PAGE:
Leave the smaller screws intact. A spring will lift the whole assembly out.


In my case the "shaft no 3" was stuck. I sprayed some WD40 and it was free in a second. I think there's nothing wrong with changing the old grease on the gears with fresh one, despite the fact that friction of this part has nothing to do with banding problems. However, if you have any problems with the film winding spool (in my case it was too loose, it may cause problems if it's too stiff as well), you should take a closer look at this part.

There is a threaded shaft where a spring is squeezed with two nuts. The more the spring is squeezed, more friction is applied to the film winding spool.



Removing the bottom case is very easy. There are four screws that need to be unscrewed and the metal plate comes off easily.


Under "the hood" the most interesting part is the speed regulator. Try to move the turret with your finger to the opposite direction and release it. If your Horizont turret movement is too slow, this regulator may be a reason. The edge where the brass weights are sliding may be corroded or dirty. The other reason may be the gears under the speed regulator assembly.

  1. Turret speed regulator - the brass parts press to the walls of the metal ring. The faster the turret turns, the more they press. Thus the constant speed is reached.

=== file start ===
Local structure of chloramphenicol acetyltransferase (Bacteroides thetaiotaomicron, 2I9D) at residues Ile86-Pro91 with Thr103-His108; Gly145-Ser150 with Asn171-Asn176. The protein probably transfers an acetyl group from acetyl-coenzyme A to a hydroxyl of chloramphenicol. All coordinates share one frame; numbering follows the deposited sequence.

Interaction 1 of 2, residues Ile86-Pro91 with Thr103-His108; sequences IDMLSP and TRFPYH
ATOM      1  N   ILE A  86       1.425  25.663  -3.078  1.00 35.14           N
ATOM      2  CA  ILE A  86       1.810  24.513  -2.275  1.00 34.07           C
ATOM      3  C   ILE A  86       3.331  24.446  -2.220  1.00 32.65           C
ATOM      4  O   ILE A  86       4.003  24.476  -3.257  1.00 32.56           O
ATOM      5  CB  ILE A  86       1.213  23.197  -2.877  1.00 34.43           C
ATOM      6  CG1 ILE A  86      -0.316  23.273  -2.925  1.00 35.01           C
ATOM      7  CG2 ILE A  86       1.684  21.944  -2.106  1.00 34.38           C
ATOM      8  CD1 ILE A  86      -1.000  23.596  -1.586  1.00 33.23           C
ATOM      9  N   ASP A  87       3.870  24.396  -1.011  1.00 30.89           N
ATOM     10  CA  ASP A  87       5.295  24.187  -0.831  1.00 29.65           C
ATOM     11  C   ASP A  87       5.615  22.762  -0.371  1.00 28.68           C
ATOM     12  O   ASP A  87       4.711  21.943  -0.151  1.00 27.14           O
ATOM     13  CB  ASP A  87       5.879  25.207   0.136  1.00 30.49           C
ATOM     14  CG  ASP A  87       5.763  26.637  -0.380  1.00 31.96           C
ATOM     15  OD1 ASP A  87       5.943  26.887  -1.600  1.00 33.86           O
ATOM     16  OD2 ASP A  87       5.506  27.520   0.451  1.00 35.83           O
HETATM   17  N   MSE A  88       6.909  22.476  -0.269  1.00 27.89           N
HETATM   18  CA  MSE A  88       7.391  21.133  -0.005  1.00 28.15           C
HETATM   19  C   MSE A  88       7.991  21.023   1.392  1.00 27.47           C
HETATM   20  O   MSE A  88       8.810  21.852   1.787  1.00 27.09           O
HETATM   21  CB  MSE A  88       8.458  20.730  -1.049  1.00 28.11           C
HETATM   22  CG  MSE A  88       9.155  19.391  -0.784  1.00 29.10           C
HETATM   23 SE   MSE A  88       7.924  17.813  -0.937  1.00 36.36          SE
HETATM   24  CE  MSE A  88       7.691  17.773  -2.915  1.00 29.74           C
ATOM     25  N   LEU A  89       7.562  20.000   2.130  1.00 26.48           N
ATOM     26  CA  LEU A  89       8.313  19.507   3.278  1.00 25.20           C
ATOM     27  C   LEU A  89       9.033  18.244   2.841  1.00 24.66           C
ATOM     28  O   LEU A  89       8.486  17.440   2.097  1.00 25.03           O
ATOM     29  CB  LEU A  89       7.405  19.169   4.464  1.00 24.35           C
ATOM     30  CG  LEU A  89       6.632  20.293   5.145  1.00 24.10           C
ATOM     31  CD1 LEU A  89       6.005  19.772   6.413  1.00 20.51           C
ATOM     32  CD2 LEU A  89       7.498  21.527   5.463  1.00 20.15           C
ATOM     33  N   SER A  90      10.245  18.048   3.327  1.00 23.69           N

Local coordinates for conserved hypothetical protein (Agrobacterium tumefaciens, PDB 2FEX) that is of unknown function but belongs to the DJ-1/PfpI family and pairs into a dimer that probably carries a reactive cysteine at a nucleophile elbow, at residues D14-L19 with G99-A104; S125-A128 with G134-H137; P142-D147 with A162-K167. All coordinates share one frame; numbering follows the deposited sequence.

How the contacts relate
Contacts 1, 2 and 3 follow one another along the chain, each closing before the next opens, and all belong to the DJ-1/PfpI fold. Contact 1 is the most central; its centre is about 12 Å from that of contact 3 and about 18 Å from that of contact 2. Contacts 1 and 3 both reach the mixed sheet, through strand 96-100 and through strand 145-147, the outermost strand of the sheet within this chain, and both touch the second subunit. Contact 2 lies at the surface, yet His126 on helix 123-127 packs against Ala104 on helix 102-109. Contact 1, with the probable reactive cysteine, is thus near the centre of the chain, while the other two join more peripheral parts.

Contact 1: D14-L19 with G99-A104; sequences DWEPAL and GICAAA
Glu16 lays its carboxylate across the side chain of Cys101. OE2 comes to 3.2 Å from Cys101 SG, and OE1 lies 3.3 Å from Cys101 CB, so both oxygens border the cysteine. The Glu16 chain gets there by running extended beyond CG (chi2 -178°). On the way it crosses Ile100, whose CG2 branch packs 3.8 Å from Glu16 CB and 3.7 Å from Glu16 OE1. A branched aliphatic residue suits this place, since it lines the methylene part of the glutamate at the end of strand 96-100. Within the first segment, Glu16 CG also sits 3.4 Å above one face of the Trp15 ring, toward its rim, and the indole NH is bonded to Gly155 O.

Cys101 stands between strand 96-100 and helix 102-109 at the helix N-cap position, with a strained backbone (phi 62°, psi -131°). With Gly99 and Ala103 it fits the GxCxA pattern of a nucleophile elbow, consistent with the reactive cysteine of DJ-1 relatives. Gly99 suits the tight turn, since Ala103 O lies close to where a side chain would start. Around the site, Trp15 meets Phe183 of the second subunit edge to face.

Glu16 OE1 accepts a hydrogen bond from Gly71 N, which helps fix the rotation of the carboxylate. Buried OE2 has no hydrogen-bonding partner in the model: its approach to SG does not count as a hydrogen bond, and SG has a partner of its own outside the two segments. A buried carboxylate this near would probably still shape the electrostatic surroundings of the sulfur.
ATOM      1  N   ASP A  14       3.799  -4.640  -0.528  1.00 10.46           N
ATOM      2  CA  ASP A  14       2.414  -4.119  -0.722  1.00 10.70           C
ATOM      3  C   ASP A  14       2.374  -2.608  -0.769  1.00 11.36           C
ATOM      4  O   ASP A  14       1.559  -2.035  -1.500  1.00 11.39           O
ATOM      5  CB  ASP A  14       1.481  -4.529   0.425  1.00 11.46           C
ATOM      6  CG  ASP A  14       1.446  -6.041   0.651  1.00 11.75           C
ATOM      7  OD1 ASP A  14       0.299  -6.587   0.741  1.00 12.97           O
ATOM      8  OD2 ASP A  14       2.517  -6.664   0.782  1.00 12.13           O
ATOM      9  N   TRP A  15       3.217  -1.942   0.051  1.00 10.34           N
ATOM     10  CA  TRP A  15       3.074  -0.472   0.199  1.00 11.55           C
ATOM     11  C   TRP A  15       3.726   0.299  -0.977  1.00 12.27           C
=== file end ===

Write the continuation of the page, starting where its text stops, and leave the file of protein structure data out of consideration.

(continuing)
2. Turret bottom bearing.
  3. Turret stoppers - you don't have to remove them. However, they are easily calibrated if needed. 
  4. Spring holder insert - here the spring can be wound or unwound.
  5. Film rewind button shaft - if the turret is in released position, this shaft holds the film rewind button pressed during film rewinding. 
  6. Film rewind button.



In the central part there is a drum bearing and around is an insert with three screws. I suggest you mark where the top is (I marked it with an arrow) since this part holds the spring tension. Try to push it down while unscrewing the three screws since the tension will try to rotate it and the last screw thread may be damaged if all the force will be pushing it. On the other hand you don't want it to rotate freely after the last screw is removed. When the unscrewing is complete, slowly decrease your pressure and allow the part to rotate. Count the turns. I counted 2 and 3/4 with my Horizont.


The insert doesn't fall out freely. Some jiggling is needed, but nothing special.



Remove the three screws of the metal plate holding the speed regulator (on the image bellow the spring holding insert is still in it's place... Sorry for that). You don't have to remove the screws around the regulator. However, if your Horizont is turning the turret a bit slow or uneven, remove them and clean the surface where the brass parts are gliding. Add a very thin layer of grease there.
When assembling it, don't tighten the screws. Leave them loose so that the ring will freely move and pull the drum to one side and release it. The force on the brass weights will align the ring to the center. Tighten the screws now.